Subjects: Athletes, Athletics, Baseball, Education and Educators, Football, Grade Schools & High Schools in Kentucky
Geographic Region: Cynthiana, Harrison County, Kentucky / Richmond, Madison County, Kentucky
White, Paul Dunbar
Birth Year : 1917
Death Year : 1997
White, a minister, was born in LaGrange, KY, the son of Reverend Isham H. White and Florence Harris White. In 1963, Paul D. White was the first African American judge elected [never appointed] to the Cleveland Municipal Court. He also served as Director of Law in Cleveland when he was hired in 1967 by Carl B. Stokes, the first African American mayor of a major city in the U.S. In 1968, White became the first African American lawyer in a major Cleveland firm, Baker & Hostetler, and was made partner in 1970. The firm established the Paul D. White Scholarship in 1997. Paul D. White was a 1940 graduate of Kentucky State College [now Kentucky State University], where he played on the championship football team as a fullback, then later played professionally for one season in Indianapolis. White was also a 1950 graduate of Western Reserve Law School [now Case Western Reserve University, School of Law] and following his graduation, was hired by Kentucky native and Cleveland attorney Jean Capers. For more see The Encyclopedia of Cleveland History [online], sponsored by Case Western Reserve University and the Western Reserve Historical Society; and the The Plain Dealer articles - - R. M. Peery, "Paul Dunbar White, 79, Judge, City Law Director," 09/26/1997, Obituaries, p. 11B, and P. Morris, "The judge inspired, but he never knew," 09/30/1997, Editorials & Forum section, p. 9B.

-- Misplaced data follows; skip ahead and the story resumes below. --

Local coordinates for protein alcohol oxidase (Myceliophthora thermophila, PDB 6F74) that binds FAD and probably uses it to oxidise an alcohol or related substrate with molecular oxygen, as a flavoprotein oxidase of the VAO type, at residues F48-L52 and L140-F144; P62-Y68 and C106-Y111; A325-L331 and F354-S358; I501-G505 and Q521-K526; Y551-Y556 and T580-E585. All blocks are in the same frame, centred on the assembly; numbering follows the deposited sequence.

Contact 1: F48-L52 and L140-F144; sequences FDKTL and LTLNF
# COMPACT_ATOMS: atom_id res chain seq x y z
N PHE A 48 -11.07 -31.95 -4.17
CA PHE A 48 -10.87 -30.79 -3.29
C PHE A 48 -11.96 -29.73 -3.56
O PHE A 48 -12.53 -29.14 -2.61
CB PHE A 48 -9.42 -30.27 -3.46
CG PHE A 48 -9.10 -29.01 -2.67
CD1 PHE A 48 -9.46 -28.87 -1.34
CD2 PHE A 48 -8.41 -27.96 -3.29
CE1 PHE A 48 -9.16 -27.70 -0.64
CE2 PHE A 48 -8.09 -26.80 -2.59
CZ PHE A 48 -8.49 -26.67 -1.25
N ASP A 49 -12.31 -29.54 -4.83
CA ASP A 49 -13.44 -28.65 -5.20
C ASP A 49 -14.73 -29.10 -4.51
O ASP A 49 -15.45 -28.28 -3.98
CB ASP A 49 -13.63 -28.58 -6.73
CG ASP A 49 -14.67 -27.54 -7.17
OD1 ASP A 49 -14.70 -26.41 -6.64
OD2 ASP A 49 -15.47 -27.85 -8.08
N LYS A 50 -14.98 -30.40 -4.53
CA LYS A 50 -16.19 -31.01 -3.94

Subjects: Football, Lawyers, Migration North, Politicians, Politics, Appointments & Elections, Religion & Church Work, Judges
Geographic Region: La Grange, Oldham County, Kentucky / Cleveland, Ohio
White, Robert M. "Bob"
Birth Year : 1912
Death Year : 1969